REVIEW: The White Swan, Shawell
Us Leicestershire folk ‘aint half lucky you know. Within mere minutes we can be in the heart of a bustling city or in a peaceful and picturesque village which wouldn’t look out of place on top of a biscuit tin at Christmas (I grew up in the seventies!).
Shawell is the latter, only 30 minutes from the city centre, and The White Swan sits just about in the middle. A traditional looking country pub from the outside and a comfortable foody haven inside, writes Lisa Delahoy.
As soon as we entered, a couple of Mondays ago, a team of friendly staff welcomed us and directed us towards the bar (my reputation
precedes me). There, a chalk board insisted we should try the Gabriel Boudier saffron gin with a Fever Tree Indian tonic and slice of orange. Who were we to argue?
G&Ts in hand, we were guided into a large room with a high glass roof, oxblood red walls, urban/country art and tables full of chatting couples, friends, locals and regulars. We were all here to sample the new Lobster and Steak menu – I love this style of dining, I’m lazy, there was only one choice to be made and mine was medium rare!
There was a gentle murmur, the lights were soft and my nostrils twitched with anticipation as wafts escaped from the kitchen. Let the feast begin! Our waitress presented some bread and butter, not any old bread and butter you understand. This was homemade Irish soda bread and tiger bread in big chunks with pats of beef and maple syrup butter. The beef butter was salty and meaty and sat perfectly on the soda bread while the maple butter, when smeared over the tiger bread, proved sweet and comforting.
Two plates arrived – A plump, savoury tempura tiger prawn balanced on top of a dollop of smooth avocado puree with a bitter frisee leaf and a sweet chilli drizzle. Our amuse-bouches not only woke up our taste buds but kicked them into gear, ready for the night ahead.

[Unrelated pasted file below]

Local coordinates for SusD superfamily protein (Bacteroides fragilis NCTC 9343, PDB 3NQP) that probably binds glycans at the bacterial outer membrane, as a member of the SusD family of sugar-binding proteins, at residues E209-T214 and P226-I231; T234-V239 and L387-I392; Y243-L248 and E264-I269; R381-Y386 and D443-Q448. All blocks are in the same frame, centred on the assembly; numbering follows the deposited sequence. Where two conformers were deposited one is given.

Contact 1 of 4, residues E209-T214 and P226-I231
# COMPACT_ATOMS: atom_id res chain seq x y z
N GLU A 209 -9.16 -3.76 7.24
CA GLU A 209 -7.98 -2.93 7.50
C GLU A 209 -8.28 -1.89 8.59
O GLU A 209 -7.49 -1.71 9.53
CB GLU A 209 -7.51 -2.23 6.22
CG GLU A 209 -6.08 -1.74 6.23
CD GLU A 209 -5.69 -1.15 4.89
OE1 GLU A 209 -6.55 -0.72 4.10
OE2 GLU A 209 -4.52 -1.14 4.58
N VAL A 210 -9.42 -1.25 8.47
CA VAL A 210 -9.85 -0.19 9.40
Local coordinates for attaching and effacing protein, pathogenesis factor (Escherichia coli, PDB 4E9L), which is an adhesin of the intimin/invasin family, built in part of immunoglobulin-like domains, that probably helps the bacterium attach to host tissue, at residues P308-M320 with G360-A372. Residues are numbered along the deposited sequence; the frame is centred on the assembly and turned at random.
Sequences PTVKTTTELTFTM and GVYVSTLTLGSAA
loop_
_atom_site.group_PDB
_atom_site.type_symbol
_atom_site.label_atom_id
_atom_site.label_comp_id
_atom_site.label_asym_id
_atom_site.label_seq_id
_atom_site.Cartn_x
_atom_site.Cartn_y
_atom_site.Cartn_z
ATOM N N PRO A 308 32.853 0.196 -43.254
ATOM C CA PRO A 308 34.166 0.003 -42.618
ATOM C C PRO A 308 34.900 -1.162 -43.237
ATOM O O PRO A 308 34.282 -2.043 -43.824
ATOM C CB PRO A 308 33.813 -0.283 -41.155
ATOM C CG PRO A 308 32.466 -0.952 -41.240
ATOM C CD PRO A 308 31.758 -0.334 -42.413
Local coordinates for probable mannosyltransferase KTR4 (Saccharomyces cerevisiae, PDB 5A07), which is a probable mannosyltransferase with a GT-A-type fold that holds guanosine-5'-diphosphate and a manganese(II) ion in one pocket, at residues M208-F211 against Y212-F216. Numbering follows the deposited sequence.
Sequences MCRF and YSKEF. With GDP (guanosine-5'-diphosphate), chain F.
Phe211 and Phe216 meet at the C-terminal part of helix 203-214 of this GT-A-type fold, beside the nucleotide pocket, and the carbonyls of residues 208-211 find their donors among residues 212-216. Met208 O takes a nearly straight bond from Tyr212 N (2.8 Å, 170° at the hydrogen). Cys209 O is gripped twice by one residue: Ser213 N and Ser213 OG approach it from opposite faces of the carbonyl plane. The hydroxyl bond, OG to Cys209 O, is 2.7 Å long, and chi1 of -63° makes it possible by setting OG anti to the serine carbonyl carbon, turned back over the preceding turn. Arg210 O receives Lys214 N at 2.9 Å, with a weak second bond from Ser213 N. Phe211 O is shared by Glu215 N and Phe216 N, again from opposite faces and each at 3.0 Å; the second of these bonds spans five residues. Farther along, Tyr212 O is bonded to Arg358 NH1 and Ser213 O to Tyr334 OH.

Two glasses of the crisp, fruity New Zealand Sauvignon arrived to accompany the rest.
The salmon and lobster ravioli swam into first place. A cluster of soft pillowy clouds of the freshest pasta loaded with a moussy mix of fish and seasoning, a sprig of tempura samphire, citrusy pickled fennel and a tangy balsamic confit tomato lined up ready for the waitress, who poured a rich and creamy shellfish bisque around the lot. Delicious.
Next was the bavette steak, hand-cut fries and cafe de Paris butter. My steak was, of course, perfectly cooked, seasoned well and the butter
sank into its beefy depths. The fries were a stack of crisp salty sticks which had to be eaten with fingers resulting in lots of giggles, crunching and salty lip smacking – forks were redundant.
When the sticky toffee pudding arrived the air filled with the aroma of syrupy toffee sauce and a rich buttery sponge. An absolute triumph of sweet and salt, treacle and rum accompanied by a subtle lavender ice cream on a chocolatey soil.
Finally, for those of us with the stamina (I’ve been in training), the petit fours and coffee. Light and flavoursome, miniature pink peppercorn and matcha tea madeleines and salted caramels with a couple of decaf cappuccinos. We’re at that age where “caf” would keep us up until 5am!
I do think you’d be extremely hard pushed to find a better meal for just £20 offering the same quality, service and surrounds. Drinks on top, of course, but what a deal.